But if these related to conspiracies by secret terror groups, Modi himself drew attention to the more overt violence that has been ubiquitous in India and explodes the myth of the intrinsically peaceful Hindu. In a recent television interview, Modi defended the choice of Pragya Thakur by referring to the 1984 anti-Sikh riots in Delhi and describing it as an “act of terror”. He seemed oblivious to the fact that by the same token, the riots in Gujarat under his watch were also a case of terror. Riots apart, the targeted lynching of cattle traders and the killing of men for wearing a skull cap or allegedly storing beef in their refrigerator are instances of majoritarian terror, which has become the new normal over the past five years.

Acts of violence and terror are carried out by human beings as a result of historical circumstance or ideological indoctrination and have little to do with the religion one is born into. Buddha may have been the world’s greatest pacifist but that hasn’t stopped Buddhists from committing great acts of violence in our own neighbourhood of Sri Lanka and Myanmar. The same is true for all religions without exceptions — their adherents can be apostles of peace and love; and also be driven to hate and violence.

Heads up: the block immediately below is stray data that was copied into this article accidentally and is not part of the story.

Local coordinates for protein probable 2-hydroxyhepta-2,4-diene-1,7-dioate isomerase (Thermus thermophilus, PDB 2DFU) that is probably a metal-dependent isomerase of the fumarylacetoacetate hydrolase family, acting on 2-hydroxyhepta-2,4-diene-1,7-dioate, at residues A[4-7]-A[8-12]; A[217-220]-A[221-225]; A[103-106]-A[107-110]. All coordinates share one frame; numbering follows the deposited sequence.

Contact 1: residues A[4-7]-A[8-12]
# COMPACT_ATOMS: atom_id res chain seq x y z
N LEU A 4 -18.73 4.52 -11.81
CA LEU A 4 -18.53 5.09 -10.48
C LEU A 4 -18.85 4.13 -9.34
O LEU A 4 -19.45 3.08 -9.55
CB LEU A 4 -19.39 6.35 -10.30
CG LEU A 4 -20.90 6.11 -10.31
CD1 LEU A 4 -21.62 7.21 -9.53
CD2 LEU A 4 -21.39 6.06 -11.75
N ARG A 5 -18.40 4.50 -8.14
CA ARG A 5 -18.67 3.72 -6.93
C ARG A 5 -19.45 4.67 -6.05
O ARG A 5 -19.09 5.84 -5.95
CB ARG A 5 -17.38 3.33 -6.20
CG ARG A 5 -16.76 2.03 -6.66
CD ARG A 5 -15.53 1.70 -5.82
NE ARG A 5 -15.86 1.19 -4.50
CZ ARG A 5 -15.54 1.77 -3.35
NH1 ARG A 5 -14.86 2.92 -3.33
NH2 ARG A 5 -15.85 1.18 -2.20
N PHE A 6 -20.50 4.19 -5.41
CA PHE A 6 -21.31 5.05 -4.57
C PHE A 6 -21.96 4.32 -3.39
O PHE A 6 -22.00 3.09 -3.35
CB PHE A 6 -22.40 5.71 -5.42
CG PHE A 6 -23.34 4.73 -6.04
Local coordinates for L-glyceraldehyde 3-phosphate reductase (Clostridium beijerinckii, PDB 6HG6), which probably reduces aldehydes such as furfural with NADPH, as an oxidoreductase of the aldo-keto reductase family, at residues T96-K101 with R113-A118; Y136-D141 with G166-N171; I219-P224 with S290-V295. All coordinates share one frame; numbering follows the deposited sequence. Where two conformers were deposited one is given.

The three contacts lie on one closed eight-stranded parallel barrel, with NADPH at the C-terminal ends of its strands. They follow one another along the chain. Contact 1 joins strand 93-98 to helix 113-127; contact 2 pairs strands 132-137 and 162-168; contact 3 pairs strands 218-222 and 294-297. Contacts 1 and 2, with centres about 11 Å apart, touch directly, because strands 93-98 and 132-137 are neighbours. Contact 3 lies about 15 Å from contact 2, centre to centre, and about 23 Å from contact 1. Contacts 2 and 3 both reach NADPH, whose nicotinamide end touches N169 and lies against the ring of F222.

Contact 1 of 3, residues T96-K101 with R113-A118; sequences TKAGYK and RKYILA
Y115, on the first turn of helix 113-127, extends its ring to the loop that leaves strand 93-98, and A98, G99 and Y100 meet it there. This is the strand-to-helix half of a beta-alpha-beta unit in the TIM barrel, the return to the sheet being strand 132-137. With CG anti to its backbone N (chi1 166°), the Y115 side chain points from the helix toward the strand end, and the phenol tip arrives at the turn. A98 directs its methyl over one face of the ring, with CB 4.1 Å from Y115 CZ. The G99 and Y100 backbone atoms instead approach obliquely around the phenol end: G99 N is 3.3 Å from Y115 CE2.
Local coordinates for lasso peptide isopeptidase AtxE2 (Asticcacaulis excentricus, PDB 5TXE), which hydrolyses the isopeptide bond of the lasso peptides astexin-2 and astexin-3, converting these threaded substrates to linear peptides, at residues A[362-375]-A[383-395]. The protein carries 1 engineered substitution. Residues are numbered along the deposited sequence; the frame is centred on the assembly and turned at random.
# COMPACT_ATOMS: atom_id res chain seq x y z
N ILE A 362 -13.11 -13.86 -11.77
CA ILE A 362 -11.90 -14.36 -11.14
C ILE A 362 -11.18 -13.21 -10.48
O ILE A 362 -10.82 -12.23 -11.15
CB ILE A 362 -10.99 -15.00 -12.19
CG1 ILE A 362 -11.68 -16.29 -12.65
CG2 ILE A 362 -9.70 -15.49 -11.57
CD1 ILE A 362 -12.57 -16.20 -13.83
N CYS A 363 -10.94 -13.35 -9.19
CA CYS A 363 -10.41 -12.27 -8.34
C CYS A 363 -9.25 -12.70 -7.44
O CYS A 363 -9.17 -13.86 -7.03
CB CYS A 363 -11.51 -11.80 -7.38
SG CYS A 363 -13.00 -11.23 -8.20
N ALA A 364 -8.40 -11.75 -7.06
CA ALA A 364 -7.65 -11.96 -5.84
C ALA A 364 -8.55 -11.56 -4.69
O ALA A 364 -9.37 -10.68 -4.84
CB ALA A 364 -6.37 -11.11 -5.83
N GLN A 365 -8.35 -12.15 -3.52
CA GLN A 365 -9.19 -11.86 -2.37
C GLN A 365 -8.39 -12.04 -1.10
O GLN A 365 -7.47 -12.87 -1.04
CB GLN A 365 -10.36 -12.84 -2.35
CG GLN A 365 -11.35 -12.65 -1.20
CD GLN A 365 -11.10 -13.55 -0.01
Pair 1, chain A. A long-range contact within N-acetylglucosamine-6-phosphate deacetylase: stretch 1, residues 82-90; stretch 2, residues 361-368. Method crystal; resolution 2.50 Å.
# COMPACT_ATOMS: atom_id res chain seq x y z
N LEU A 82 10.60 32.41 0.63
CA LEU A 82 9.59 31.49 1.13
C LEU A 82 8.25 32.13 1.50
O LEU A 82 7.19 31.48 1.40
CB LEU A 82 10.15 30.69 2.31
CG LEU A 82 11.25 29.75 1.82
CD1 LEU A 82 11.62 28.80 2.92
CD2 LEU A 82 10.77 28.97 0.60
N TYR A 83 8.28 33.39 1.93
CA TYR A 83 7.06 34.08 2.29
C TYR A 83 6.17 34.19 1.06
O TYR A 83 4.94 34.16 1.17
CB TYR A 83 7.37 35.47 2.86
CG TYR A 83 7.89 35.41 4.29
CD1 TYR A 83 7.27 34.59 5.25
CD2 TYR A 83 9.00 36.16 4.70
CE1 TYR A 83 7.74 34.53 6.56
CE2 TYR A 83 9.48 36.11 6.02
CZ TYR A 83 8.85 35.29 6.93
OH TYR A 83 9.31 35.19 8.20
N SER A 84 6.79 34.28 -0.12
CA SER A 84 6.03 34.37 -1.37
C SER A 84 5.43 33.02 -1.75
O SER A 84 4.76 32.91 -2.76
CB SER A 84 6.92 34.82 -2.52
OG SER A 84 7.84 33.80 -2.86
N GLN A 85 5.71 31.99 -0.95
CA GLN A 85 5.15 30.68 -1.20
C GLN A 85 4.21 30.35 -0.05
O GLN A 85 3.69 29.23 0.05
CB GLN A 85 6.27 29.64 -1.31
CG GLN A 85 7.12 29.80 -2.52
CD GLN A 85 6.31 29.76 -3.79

The real irony is that the RSS and BJP claim Pragya Thakur is a “victim” of the false taint of “Hindu terror” and her fight against Digvijaya Singh is to avenge the Congress’s “sin” of insulting Hindus. But like the decision to anoint the hate-spewing “Yogi” Adityanath as the UP chief minister, with the choice of “Sadhvi” Pragya Thakur, the Modi regime has only bared its own terrifying saffron fangs. And given us ample warning of the overt violence and silent terror that lies in store if the forces of Hindutva return to power once more...

Copyright © 2020 The Telegraph. All rights reserved.